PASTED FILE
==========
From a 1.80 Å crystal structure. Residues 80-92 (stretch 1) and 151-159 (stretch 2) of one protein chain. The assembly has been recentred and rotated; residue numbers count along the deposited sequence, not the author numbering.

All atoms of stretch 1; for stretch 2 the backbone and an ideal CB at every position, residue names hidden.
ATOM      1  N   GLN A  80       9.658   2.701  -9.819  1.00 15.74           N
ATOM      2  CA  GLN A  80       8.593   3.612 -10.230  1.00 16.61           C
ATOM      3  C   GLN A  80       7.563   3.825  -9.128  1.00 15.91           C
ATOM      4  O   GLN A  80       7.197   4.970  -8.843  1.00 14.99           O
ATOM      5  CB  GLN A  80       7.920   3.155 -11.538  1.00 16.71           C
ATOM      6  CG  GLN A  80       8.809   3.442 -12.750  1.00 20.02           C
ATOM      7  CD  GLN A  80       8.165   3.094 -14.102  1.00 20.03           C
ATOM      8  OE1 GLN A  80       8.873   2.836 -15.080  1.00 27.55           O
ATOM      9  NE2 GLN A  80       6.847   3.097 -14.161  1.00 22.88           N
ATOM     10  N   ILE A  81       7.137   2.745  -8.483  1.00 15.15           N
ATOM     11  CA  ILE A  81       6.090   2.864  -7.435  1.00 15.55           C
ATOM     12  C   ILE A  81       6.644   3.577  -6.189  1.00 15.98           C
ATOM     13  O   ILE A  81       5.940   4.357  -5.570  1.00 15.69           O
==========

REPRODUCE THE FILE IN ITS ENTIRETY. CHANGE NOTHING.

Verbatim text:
From a 1.80 Å crystal structure. Residues 80-92 (stretch 1) and 151-159 (stretch 2) of one protein chain. The assembly has been recentred and rotated; residue numbers count along the deposited sequence, not the author numbering.

All atoms of stretch 1; for stretch 2 the backbone and an ideal CB at every position, residue names hidden.
ATOM      1  N   GLN A  80       9.658   2.701  -9.819  1.00 15.74           N
ATOM      2  CA  GLN A  80       8.593   3.612 -10.230  1.00 16.61           C
ATOM      3  C   GLN A  80       7.563   3.825  -9.128  1.00 15.91           C
ATOM      4  O   GLN A  80       7.197   4.970  -8.843  1.00 14.99           O
ATOM      5  CB  GLN A  80       7.920   3.155 -11.538  1.00 16.71           C
ATOM      6  CG  GLN A  80       8.809   3.442 -12.750  1.00 20.02           C
ATOM      7  CD  GLN A  80       8.165   3.094 -14.102  1.00 20.03           C
ATOM      8  OE1 GLN A  80       8.873   2.836 -15.080  1.00 27.55           O
ATOM      9  NE2 GLN A  80       6.847   3.097 -14.161  1.00 22.88           N
ATOM     10  N   ILE A  81       7.137   2.745  -8.483  1.00 15.15           N
ATOM     11  CA  ILE A  81       6.090   2.864  -7.435  1.00 15.55           C
ATOM     12  C   ILE A  81       6.644   3.577  -6.189  1.00 15.98           C
ATOM     13  O   ILE A  81       5.940   4.357  -5.570  1.00 15.69           O